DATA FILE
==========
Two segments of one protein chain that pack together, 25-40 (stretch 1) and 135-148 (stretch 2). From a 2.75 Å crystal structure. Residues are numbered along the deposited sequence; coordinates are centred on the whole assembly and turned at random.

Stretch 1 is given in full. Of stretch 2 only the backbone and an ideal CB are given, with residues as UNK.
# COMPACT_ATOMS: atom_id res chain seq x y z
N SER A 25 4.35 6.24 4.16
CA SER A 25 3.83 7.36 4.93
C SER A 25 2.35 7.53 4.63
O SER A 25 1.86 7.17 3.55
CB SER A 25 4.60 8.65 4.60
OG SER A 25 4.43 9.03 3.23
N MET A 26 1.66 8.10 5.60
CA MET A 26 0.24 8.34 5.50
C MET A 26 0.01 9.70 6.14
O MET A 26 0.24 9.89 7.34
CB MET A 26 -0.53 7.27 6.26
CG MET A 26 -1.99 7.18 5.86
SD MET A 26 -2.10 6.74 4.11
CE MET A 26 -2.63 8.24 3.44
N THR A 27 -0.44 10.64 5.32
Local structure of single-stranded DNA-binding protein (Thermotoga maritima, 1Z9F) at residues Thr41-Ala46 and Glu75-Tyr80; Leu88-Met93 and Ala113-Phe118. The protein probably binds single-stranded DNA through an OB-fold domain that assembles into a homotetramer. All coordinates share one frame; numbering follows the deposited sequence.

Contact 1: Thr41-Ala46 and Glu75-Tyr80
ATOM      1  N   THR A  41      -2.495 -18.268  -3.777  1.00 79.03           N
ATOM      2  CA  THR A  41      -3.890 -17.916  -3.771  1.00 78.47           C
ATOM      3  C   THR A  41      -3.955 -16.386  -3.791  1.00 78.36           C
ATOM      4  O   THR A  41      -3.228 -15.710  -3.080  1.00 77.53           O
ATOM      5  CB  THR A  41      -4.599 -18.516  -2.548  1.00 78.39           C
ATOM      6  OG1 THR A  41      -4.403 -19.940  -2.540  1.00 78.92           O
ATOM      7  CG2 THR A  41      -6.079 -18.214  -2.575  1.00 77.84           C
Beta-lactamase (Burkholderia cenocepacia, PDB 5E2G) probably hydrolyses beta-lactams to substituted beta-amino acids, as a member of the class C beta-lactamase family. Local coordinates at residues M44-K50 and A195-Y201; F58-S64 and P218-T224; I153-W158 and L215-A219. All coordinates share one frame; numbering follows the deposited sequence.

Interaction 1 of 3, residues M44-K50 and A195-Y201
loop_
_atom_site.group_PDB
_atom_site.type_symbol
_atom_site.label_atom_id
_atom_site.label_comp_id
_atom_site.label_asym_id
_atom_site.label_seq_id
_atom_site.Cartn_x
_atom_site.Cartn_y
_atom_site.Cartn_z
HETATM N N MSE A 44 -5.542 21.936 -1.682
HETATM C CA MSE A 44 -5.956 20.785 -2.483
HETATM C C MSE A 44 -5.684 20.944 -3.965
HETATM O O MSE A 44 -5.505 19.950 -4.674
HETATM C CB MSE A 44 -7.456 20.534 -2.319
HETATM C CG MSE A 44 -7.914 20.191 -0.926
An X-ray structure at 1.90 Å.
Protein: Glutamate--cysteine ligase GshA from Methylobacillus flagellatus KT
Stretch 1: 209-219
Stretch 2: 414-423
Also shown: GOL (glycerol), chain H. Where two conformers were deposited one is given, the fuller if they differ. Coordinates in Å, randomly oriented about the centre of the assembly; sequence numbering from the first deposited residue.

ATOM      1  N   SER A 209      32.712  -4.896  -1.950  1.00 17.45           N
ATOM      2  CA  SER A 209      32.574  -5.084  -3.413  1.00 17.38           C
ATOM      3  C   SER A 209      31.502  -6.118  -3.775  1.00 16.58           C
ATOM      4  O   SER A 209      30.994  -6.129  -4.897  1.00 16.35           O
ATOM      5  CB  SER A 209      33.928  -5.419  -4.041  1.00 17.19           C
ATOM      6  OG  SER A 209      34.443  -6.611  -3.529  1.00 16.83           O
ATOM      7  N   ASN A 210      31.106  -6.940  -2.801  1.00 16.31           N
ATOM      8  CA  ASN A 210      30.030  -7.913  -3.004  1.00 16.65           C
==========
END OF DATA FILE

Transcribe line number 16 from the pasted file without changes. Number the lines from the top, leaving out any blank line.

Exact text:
SD MET A 26 -2.10 6.74 4.11